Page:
Destination Management: Coping with Success

In August 2017, a number of holiday destinations levied complaints against the sheer number of tourists visiting their locales, focusing on a range of issues including: Overcrowding; increased road traffic; limited facilities for everyone to use; rising housing costs for residents; environmental degradation; tourists’ inappropriate behaviour; issues with Airbnb and cruise tourism, etc. There are links below to a small selection of news stories in various media that outline certain of these issues:

Euronews (2017) ‘The dark side of tourism: Dubrovnik residents use TV to decide when to go out’, Euronews, 22nd August 2017 

Kettle, M. (2017) ‘Mass tourism is at a tipping point – but we’re all part of the problem’, The Guardian, 11th August 2017 

Kuzmanovic, J. (2017) ‘Croatia Has a Plan to Avoid the Tourism Backlash - Get You to Spend More’, Bloomberg, 24th August 2017 

Shelvachman, A. (2017) ‘Summer of overtourism: 4 lessons for the travel industry’, Skift, 16th August 2017

In December 2018 the IPM published our Overtourism Tooklit of Resources. Since then a number of developments have taken place that have led us to update these materials. The 2020 updates can be found here.

In January 2019 the UNWTO also released a 2nd volume of Case Studies about understanding and managing overtourism in urban contexts,

World Tourism Organization; Centre of Expertise Leisure, Tourism & Hospitality; NHTV Breda University of Applied Sciences; and NHL Stenden University of Applied Sciences (eds., 2019), ‘Overtourism’? – Understanding and Managing Urban Tourism Growth beyond Perceptions, Volume 2: Case Studies, UNWTO, Madrid, DOI:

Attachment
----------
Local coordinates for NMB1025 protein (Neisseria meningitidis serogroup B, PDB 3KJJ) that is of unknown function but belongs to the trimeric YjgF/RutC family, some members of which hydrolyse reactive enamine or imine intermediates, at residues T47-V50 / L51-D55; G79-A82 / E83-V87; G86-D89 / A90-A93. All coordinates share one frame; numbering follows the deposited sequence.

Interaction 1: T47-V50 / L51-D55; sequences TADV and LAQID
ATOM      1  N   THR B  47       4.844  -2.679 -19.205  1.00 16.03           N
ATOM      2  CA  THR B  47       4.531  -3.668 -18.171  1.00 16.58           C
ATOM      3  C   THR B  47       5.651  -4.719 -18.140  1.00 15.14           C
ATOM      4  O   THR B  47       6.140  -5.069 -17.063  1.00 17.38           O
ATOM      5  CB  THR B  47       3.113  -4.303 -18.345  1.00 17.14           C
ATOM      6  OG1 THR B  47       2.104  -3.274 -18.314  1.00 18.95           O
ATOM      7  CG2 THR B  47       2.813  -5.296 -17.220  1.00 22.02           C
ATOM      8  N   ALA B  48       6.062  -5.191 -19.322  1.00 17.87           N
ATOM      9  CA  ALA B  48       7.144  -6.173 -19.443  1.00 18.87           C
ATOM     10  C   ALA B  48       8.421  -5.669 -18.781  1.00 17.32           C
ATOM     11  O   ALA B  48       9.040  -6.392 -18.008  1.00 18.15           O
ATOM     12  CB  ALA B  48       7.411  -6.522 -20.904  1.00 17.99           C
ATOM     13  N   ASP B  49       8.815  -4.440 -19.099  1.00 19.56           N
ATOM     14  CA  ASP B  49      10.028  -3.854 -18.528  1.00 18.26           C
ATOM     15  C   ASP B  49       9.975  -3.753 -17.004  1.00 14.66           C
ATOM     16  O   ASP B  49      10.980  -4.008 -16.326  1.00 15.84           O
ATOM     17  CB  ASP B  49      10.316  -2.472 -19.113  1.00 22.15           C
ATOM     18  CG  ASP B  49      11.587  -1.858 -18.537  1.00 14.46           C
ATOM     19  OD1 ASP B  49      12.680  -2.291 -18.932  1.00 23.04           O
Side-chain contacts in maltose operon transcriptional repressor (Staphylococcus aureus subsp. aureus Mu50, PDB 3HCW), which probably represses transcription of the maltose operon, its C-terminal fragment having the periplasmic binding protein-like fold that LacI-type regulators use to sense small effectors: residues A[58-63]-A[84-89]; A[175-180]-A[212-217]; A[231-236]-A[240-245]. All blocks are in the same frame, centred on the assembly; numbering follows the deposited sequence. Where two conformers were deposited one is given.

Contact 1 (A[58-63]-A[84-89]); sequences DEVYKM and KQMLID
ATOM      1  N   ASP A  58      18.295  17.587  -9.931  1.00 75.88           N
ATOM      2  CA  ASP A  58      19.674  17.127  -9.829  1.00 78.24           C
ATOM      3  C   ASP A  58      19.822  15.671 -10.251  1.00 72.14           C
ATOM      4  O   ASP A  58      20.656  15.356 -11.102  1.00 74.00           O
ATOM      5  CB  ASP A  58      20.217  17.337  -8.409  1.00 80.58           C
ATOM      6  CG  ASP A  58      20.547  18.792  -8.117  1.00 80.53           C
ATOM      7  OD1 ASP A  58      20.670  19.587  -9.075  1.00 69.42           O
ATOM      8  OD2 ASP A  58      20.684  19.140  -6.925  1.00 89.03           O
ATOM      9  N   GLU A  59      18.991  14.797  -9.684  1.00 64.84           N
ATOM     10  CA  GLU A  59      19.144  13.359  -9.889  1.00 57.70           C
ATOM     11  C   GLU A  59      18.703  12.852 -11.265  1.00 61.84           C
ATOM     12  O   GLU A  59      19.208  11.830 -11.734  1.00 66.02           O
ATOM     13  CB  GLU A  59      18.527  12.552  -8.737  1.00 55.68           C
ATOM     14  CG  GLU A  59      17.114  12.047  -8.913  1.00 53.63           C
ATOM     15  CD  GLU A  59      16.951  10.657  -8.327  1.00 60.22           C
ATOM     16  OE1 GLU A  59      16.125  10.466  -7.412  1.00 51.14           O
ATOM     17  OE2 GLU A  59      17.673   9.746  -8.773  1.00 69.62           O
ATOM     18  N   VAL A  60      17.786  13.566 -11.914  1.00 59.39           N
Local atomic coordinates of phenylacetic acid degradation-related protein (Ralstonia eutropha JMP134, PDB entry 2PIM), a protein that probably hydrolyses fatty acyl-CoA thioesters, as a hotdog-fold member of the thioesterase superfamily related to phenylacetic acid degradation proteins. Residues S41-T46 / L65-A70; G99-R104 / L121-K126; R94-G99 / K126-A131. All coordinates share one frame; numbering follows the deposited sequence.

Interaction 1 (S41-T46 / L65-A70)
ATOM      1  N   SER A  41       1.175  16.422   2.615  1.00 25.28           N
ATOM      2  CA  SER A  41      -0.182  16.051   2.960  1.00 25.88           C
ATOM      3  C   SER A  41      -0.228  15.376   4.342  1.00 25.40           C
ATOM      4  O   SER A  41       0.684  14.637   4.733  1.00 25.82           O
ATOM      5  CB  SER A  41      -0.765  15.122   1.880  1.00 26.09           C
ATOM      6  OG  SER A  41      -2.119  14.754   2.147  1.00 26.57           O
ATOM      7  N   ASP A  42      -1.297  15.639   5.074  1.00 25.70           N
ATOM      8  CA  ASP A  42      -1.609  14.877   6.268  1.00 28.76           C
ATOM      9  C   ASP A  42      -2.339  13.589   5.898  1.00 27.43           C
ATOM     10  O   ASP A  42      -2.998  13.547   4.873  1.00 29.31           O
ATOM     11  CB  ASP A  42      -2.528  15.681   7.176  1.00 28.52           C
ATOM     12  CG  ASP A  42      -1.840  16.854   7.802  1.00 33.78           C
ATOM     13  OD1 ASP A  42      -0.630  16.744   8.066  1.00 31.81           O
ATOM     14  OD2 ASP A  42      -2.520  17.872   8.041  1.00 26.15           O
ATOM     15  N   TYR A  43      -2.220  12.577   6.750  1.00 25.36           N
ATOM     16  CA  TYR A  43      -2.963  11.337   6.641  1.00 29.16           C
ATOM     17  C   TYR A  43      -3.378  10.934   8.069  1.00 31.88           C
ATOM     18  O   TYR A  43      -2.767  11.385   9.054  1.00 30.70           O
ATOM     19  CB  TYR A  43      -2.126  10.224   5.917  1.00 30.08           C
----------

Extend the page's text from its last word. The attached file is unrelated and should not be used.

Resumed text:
Is de-marketing the answer?

There is a good book on the subject of ‘De-marketing’ that outlines various strategies that seek to shrink demand and discourage either the total level of consumption or the level of consumption by certain groups of consumers. Chapter 3 (by Gary Warnaby and Dominic Medway) is concerned with “Demarketing Places”; Chapter 6 (by Heather Skinner) goes into various issues relating toGeneral Demarketing”, and Chapter 11 (by Sally McKechnie)  offers the following “Case Study: Ostensible Demarketing: British Airways Tells Britons "Don’t Fly"”.

Is government regulation the answer?

The online article in the Guardian newspaper (below) suggests that “Only governments can handle runaway tourism. Few major industries fall so squarely into their hands – local, regional and national. Governments decide who is eligible for visas: how many cruise ships, airlines and trains can bring in visitors, how many hotels receive building permits, how many beaches are open to development, how many museums and concert halls are open, even how many farmers receive subsidies to raise food for the restaurants and cafes that tourists frequent. After years spent tracking the explosion of tourism, I came to the obvious conclusion that without serious and difficult government co-ordination, mayhem can follow.”

Becker, E. (2017) ‘Only governments can stem the tide of tourism sweeping the globe’, The Guardian, 6th August 2017